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Mar 18, 2017


You need to remember that in the day, 120 years ago, the west was settled, and really, the last untamed frontier was the Yukon Territory, and what is now known as Alaska. So, when the Klondike gold rush reached it’s fever pitch in 1898 thousands of people poured into Seattle, creating a boom town, and purchasing their outfits to travel North to the Klondike looking for gold. They traveled by boat to Skagway, and hiked the Chilkoot trail, over the continental divide, and down the other side, spreading out into the wilderness. Many people died, few got rich, and most left.

Outfits for sale in Seattle. An outfit as its called is all the gear needed to trek out into the wilderness! 

In the 1970’s I grew up in the Yukon wilderness, and it was as if history stood still. Sternwheelers still parked on the river banks, ghost towns, wilderness cabins, mines, trails and roads, still laying there, as if everyone just disappeared one day. They left behind equipment, stories, and a rich history that I became to know as a boy. A history, that is still with me today.

Now, where I grew up, on the banks of the Stewart river, there was a turn of the century sawmill. Of course it was all caved in, and the trees had taken over growing up through the middle of it, but you could still walk around in there. As I stood knee deep in 70 year old sawdust, I could see the wheels, belts, saw blades and even the steam engine that ran the whole place. There, still hung on the wall, were the mule harnesses ready to go. In that moment the layers of history pealed back. I could smell the grease, sawdust, and even the faint hint of baked bread coming from the cookhouse. I could see the men and women working, I heard them talking. I could see and hear the mules, I heard the whistle of the stern wheeler coming in for the next load of logs. I could see their clothes, and faces. I wanted to be working with them as I could feel the camaraderie of togetherness, as they carved out lives in the wilderness with their hands. In that instant they became my heroes. I realized then that I would be a craftsman, and that I would work with my hands, their gift to me is their legacy that spans time.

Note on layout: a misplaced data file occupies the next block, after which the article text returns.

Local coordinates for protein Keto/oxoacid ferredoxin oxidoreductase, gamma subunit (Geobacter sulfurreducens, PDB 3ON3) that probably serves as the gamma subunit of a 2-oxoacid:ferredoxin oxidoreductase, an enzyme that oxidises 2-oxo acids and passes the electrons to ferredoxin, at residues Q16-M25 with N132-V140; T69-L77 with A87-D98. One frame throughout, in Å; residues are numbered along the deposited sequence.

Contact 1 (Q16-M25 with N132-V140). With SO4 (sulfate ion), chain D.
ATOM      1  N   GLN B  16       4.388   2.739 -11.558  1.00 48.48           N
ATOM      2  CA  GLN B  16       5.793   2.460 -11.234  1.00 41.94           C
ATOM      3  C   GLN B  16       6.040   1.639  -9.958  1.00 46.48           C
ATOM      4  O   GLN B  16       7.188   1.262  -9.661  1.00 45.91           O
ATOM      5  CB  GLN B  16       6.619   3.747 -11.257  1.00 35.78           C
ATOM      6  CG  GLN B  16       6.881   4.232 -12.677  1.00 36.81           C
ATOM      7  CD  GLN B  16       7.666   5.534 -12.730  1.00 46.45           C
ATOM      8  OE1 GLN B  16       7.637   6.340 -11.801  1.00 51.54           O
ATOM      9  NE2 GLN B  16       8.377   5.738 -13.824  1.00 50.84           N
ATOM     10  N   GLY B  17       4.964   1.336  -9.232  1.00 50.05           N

A sternwheeler still on the banks of the Yukon river!

Today, I am the owner of Westbrook Restorations, which is founded on the legacy of four, old fashioned fundamental values, Respect, Hard Work, Trust, and Stewardship. Our primary focus is on renovating and restoring, historic homes and buildings, not only because working on these building requires a lot of experience. Sure, I’m a 3rd generation Master Carpenter, 3rd generation Remodel Contractor, and yah, I’ve got the shop, tools, equipment, experienced subs, and over 30 years experience. But really though, as I work on these buildings, I’m still, peeling back the layers of time, experiencing the stories of the trades people that came before me. I feel as though it is our responsibility to carry on today, the lessons of history they gave to all of us, a history my friends, that is Built To Withstand the test of time.

Still making SawDust,

Daniel James Westbrook 


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